Small Town Girl Turned World Traveler
Written By: Marissa Mararac
Born and raised in Rosebud, Texas with a population of approximately 1,300 people, Courtni Sladek always had the urge to travel.
She just never expected her travel-nursing career could be her way to see the world.
Starting In Texas
The desire to become a Pediatric Intensive Care Unit (PICU) nurse came to her when she was a high school senior band student performing at Texas Scottish Rite Hospital for Children, in Dallas.
“In high school I was a band nerd and played the clarinet,” said Sladek, “Every year we’d have to do at least one performance at a children’s hospital, and in my senior year it hit me that I wanted to help these kids. Plus I’ve always said I have the food and movie taste of a five year old, so it just makes sense.”
After attending the University of Mary Hardin Baylor and receiving her Bachelor of Science in Nursing (BSN) degree, she continued working in Texas until her third year of nursing when her husband, Ryan, gave her the push to pursue a career in travel nursing.
“I had mentioned travel nursing before, but it was actually Ryan’s idea to pick up and move,” said Sladek, “It’s the most rewarding decision I’ve ever made for my life.”
Courtni and Ryan, along with their two dogs they call children, have lived the travel nursing lifestyle for the past four years. They’ve taken on a total of 14 assignments, and lived in destinations such as Chicago, Las Vegas, New York City, and Baltimore.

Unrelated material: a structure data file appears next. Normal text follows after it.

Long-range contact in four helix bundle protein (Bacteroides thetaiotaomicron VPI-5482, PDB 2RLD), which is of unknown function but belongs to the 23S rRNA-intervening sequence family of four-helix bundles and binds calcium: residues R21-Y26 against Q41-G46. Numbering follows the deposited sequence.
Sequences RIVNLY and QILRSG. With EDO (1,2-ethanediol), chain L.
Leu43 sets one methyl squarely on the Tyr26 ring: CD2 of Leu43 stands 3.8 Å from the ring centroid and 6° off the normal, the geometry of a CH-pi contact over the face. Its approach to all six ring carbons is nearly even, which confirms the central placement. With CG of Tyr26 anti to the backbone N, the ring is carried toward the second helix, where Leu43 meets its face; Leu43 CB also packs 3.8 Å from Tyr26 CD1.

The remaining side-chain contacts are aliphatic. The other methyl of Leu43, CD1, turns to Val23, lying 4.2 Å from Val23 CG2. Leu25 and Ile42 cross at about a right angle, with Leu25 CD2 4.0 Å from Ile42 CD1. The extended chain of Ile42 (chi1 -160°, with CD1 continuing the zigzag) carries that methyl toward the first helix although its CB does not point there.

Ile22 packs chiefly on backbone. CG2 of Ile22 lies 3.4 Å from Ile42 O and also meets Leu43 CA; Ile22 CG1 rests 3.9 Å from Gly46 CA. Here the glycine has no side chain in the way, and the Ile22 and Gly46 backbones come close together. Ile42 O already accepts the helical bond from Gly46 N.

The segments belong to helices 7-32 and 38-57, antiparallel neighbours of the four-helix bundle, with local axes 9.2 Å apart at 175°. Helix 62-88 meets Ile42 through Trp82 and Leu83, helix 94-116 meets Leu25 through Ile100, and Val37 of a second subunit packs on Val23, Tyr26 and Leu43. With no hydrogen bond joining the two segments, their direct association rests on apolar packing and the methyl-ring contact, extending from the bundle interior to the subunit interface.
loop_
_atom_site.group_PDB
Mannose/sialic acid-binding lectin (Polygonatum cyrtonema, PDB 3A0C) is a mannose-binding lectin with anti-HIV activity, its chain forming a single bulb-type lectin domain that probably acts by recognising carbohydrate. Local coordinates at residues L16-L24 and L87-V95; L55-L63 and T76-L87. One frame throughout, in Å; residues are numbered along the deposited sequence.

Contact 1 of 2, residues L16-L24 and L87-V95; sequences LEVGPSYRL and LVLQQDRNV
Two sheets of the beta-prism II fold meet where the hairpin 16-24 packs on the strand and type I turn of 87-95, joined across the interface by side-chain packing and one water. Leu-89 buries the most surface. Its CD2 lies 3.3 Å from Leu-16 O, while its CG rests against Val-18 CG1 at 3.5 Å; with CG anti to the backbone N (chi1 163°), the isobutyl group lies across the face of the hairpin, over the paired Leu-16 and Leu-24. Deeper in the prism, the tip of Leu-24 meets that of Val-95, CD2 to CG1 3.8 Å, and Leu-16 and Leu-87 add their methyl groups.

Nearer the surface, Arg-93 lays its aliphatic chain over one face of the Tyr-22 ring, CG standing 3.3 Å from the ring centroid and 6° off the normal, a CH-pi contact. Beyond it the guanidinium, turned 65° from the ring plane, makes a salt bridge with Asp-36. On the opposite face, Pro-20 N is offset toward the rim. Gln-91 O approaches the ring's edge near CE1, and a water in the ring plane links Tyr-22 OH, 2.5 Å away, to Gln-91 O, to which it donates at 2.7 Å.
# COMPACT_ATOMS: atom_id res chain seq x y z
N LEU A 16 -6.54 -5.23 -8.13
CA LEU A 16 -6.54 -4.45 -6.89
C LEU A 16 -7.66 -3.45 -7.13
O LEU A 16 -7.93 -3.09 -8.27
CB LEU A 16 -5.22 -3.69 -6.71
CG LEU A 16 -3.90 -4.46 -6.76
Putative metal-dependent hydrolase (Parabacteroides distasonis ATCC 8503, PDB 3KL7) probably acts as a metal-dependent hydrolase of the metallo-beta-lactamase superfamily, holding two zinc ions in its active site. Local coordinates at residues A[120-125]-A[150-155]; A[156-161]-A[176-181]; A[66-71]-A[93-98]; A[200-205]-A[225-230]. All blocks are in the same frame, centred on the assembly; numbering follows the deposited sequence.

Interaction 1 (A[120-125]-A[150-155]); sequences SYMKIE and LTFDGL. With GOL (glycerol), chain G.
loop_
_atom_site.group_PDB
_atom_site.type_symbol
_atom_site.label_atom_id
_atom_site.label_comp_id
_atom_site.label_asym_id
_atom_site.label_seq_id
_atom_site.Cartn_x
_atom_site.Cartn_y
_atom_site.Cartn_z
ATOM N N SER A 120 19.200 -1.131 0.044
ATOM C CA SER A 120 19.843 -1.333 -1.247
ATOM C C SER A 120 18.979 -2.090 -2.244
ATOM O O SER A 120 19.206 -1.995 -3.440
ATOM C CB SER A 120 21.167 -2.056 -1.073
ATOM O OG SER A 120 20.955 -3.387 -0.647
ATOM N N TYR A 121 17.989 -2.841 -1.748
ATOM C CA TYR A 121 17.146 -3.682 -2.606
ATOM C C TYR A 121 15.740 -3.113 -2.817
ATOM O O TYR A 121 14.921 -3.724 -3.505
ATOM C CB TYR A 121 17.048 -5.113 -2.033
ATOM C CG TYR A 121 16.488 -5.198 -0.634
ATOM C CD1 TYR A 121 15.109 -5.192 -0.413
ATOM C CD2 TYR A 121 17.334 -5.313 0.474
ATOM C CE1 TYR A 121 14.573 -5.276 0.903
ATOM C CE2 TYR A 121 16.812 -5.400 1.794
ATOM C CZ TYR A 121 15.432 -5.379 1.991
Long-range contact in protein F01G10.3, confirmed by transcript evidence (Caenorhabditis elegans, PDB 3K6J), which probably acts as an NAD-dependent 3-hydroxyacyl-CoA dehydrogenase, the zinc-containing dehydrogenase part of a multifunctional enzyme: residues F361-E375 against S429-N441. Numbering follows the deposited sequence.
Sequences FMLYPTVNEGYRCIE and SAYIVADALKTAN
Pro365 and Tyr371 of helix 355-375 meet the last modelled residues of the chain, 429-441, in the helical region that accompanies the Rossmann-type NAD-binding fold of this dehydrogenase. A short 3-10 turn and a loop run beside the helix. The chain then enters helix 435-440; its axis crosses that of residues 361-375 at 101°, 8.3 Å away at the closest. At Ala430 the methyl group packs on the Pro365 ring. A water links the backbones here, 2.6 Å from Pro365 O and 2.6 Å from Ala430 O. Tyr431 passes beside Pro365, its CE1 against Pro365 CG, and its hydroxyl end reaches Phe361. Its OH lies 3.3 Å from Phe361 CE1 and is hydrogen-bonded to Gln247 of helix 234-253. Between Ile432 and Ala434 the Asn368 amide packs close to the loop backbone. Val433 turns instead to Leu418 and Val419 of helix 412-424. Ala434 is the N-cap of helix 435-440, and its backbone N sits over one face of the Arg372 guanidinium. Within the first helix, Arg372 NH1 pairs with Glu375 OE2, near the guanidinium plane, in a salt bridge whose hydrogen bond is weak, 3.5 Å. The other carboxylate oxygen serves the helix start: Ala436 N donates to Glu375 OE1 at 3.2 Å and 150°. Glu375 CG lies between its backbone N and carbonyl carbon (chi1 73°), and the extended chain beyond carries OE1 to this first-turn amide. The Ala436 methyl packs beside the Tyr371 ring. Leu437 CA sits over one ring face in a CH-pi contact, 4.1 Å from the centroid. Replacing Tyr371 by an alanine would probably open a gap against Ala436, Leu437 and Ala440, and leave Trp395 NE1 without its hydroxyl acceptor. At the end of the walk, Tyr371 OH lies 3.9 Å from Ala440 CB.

Of all the places they have lived, her favorite place has been in San Diego. The place she calls her “Soul City.”
Along with being near the beach and in exceptionally warm weather, the hospital where she worked made her feel like she had been there for 30 years. It was the first time in her career when she never minded going into work.
“There was something about Rady Children’s Hospital -- the people I worked with were great, and the staffing were set well and made it feel like you were supported,” said Sladek.
Travel Nurses Expand, Adapt, And Grow
Each assignment has not only helped grow in her knowledge of the cultural differences from state to state that the U.S. has to offer, but also her knowledge in the nursing field.
“One of main challenges that I’ve seen while working as a travel nurse is the different nurse mentalities,” said Sladek, “people do tasks in their own way and if one unit does it a specific way, then they may think your way is wrong.”
Sladek said that even though this has been one of the hurdles she has had to deal with while being a travel nurse it has actually helped her personally, giving her more confidence in knowing that she is doing her job well, and letting go of her insecurities.
“Coming into a new unit and potentially being judged by the way you do things definitely breaks you out of your comfort zone and allows you to be different,” said Sladek.
Small Hurdles, Big Benefits
Although there are minor challenges when it comes to being a travel nurse, the benefits can out way the hurdles.
“Our goal when I first started travel nursing was to find somewhere to settle down and now 4 years later we’re just traveling. I get anxiety with just the thought of settling down,” said Sladek.
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